It's hard to know what to expect from a free agent from Cuba, but as we wait to see what Cespedes will be, we can take a look at how his countrymen fared courtesy of the John Perrotto article reproduced below, which originally ran on February 15, 2007.
A number of young hurlers are making strong comebacks in 2010.
Last week in this space, I took a look at hitters who had already exceeded their 2009 VORP in the early stages of 2010 and tried to determine whether those players were likely to build on their exceptional starts. This week, I’ll be doing the same for pitchers. I’ve selected the five starters and five relievers who have achieved the greatest VORP bouncebacks so far this year, compared to last year’s VORP tally or, for players that put up negative VORP performances last year, a replacement-level zero VORP. To make the starter list, a pitcher must have thrown at least 90 innings last season, while the cutoff for relievers is 40 innings. Those performance benchmarks are designed to ensure the players selected pitched significantly, if poorly, last season, and are off to a good start, rather than off to a mediocre start that’s much better than their disastrous 2009 numbers.
Livan Hernandez has somehow managed a sub-1.00 ERA while having more walks than strikeouts.
Welcome back to Seidnotes, my occasional column researching the ever so quirky aspects that make this game so great. Today’s tale focuses on a pair of Washington Nationals starting pitchers, who are currently on opposite sides of the results spectrum: Livan Hernandez and Jason Marquis. The former’s best days were considered to be so far behind him that it was nowhere near a guarantee that he would start the season employed. The latter made last year’s National League All-Star team on the coattails of a deceptively hot start for the Rockies before sputtering down the stretch, even being bumped from Jim Tracy’s playoff rotation. Still, Marquis entered the season with a much more favorable projection given his propensity for grounders and ability to log quality innings. Given the buildup here, it should be incredibly obvious to those not already in the know that, as of this past week, the two have engaged in a Freaky Friday swap of sorts with Hernandez’s effectiveness being worthy of the “Game Changer” moniker given to Marquis in Nationals' promotional materials. Their starts give way to some very interesting questions.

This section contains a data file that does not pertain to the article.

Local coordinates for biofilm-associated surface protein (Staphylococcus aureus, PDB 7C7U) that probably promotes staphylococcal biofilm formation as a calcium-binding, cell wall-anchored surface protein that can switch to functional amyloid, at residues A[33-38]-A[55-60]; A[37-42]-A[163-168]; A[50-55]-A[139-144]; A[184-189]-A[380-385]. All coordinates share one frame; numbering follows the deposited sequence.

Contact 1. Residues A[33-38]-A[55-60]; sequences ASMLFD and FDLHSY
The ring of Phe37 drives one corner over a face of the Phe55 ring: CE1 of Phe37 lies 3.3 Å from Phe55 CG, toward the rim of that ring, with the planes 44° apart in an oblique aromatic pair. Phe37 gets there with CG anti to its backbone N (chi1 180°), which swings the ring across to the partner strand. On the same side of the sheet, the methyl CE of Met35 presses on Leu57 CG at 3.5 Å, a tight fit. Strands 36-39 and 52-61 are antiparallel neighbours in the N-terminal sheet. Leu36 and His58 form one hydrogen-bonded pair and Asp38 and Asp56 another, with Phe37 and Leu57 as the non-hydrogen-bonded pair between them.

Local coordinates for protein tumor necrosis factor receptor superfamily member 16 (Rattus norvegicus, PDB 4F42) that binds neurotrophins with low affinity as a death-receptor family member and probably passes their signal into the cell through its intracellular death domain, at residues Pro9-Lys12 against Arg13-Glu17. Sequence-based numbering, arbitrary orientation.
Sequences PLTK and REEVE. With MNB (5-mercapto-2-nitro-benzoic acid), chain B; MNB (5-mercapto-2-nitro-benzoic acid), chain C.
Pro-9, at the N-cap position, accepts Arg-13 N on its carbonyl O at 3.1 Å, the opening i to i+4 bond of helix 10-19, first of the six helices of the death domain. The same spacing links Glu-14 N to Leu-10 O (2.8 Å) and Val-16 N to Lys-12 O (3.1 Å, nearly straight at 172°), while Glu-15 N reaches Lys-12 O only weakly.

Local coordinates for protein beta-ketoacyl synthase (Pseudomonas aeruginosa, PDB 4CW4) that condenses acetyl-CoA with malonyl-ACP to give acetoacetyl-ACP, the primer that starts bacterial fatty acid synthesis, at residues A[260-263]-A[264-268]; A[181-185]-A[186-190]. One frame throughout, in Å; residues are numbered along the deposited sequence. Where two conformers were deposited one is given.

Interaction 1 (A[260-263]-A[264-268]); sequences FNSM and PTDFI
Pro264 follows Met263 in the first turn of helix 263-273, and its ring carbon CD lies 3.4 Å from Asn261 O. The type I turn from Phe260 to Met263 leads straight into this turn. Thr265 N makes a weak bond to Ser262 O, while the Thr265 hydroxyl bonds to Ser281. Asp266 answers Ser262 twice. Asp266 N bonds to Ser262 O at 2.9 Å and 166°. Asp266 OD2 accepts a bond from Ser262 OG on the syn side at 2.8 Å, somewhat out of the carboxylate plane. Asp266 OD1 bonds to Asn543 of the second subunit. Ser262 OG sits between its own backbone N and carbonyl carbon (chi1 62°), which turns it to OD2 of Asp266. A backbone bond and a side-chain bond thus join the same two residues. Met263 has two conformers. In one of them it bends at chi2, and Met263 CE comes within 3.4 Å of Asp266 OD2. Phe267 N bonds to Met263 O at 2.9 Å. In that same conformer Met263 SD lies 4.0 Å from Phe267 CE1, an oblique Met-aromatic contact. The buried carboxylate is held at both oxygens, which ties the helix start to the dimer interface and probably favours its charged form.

The action from Riggs' 2010 return to Wrigley evens the series.
CHICAGO—Another April ballgame, another venue, another city. It's a cold night in Lakeview, with the wind coming in from the north and the game-time temp in the low 40s. It's one of those nights when the hardy fans who come to Wrigley alternate beers and hot chocolate, as Kenny Kaduk detailed in his boozy ballpark bildungsroman, Wrigleyworld. With that sort of mixed pleasure to look forward to, you understand why the 30,000 folks in attendance trickled in. But it would only get colder as the night goes on, one of those seasonal features of Wrigley in April that encourages all concerned to gun for quick games made more quickly still by small-ball tactics.